WASHINGTON, DC — Washington Revels and Carpe Diem Arts have teamed up to give audiences a Daily Antidote of Song with a special end-of-August focus on “Singing for Racial Justice.”
The program initially started in early April as a respite for singers trapped at home due to the coronavirus panedmic. People from around the world are able to sign into a Zoom call at 12 noon EDT every day to participate in a sing-along. The virtual event is streamed live on FacebookLive, where videos of previous sing-alongs can also be viewed.
“One song every day on a virtual platform, people can sing along on mute, and the notion was to help people feel less isolated, less lonely,” said Jo Rasi, community engagement director for Washington Revels. “Obviously, people who sing a lot aren’t able to sing in groups during isolation time.”
When George Floyd died at the end of May while in the custody of Minneapolis police, the focus of the daily sing-along shifted to address the racial injustice that exists across the nation.
As a lead up to the 57th anniversary of the March on Washington, when Dr. Martin Luther King Jr. delivered his “I have a dream” speech, the Revels launched the daily “Singing for Racial Justice” program on Aug. 16.
“We have a two-week program within the daily antidote of song where every day, the song that we’re singing focuses on racial justice and the artists do some discussion with us after the song,” Rasi said.
The two-week program ends on Aug. 31, with beatbox performer Shodekeh Talifero and an in-depth conversation on racial justice led by Dr. Kathy Bullock of Berea College in Kentucky. Anyone who misses the 12 noon discussion can take part in a second discussion at 7 p.m. Those wishing to participate in the evening discussion must RSVP by emailing Rasi beforehand.
“Everyone will be thinking, singing and talking about racial injustice,” Rasi said.
Folksinger Dan Zanes, who will be performing with his wife Claudia on Aug. 28, appreciates the effort the Washington Revels is making in using music to foment positive change.
“What they’re doing is about music, but it’s also really about culture, and they’re trying to change the culture around the organization,” he said.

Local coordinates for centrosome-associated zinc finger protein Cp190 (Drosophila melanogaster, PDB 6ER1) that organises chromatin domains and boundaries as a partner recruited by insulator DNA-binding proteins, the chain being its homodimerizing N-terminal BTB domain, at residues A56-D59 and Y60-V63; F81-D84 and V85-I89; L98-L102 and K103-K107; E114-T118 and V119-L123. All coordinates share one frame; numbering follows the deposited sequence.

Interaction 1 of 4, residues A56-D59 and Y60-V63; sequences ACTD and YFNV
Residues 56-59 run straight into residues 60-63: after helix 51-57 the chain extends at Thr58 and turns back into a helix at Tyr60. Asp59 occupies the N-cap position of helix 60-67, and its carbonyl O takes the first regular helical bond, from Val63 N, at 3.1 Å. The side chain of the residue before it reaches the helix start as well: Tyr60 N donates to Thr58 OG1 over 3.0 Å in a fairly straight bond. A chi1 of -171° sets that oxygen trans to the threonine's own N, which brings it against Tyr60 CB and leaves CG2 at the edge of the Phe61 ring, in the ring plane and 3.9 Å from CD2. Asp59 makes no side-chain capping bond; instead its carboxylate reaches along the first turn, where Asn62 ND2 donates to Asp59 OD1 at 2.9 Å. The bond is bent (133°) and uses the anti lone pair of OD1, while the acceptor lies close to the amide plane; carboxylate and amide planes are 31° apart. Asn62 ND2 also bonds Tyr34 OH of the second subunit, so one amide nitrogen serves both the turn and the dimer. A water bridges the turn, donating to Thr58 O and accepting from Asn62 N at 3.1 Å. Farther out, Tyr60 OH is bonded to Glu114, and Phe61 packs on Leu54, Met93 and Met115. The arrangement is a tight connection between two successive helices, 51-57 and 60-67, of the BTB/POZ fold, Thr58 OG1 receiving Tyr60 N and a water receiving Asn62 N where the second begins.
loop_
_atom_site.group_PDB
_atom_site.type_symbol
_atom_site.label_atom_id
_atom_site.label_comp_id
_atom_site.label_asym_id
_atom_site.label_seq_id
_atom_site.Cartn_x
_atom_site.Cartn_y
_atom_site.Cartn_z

The artists performing through the remainder of the Singing for Racial Justice program are:
Aug. 21 – Bongani Magatyana
Aug.22 – Reggie Harris
Aug. 23 – Julilee Voices
Aug. 24 – Peggy Seeger
Aug. 25 – Munit Mesfin
Aug. 26 – Matlakala Bopape
Aug. 27 – Lea Gilmore
Aug. 28 – Dan & Claudia Zanes
Aug. 29 – Sihasin
Aug. 30 – Charlotte Blake Ashton
Aug. 31 – Kathy Bullock, plus Shodekeh Talifero
“The way the program works is we make some quick announcements and then the song leader teaches the chorus to the song,” Rasi said. “And then everyone is on mute but the song leader, but we all get to sing along with the song leader. And then afterwards we have discussion and questions, and then we usually sing the chorus of the song once more, before we say goodbye to everybody in the room.”
The daily sing-along at noon is an opportunity for people to get a little affirmation during their lunch break and connect with other people who enjoy singing.
“For people who love to sing and who do sing with people, the isolation has been really, really hard in that there is not really any way to sing,” Rasi said. “And for people who are actually isolated alone, that act of singing in a community is a very connected kind of experience.”
As a music therapist, singer Claudia Zanes sees the daily song as form of self-care during hard times.
“I think it’s really important that we do get out of our heads and have a moment where we can escape everything we’re seeing on the news and the fears and the anxiety,” she said. “So to have a safe space where you can see faces that maybe you don’t know everybody, but you know, this is a community that’s showing up for the same purpose of healing and community is a beautiful thing.”
When the Daily Antidote of Song began in April, Rasi wasn’t sure that experience could be replicated online, but it has.
“We can see everybody else’s faces as everyone is singing along, and it feels like singing in a group, even though all you hear is the leader and yourself,” she said.
Every day, between 50 and 100 come to the virtual room to sing, and another 600-700 watch the performance on FacebookLive.
“Everyone in the room agrees that we have created some kind of virtual community, some kind of family that’s based on a love of singing and a sense of wanting to be positive change makers in the world,” Rasi said.
This article originally appeared on the Washington DC Patch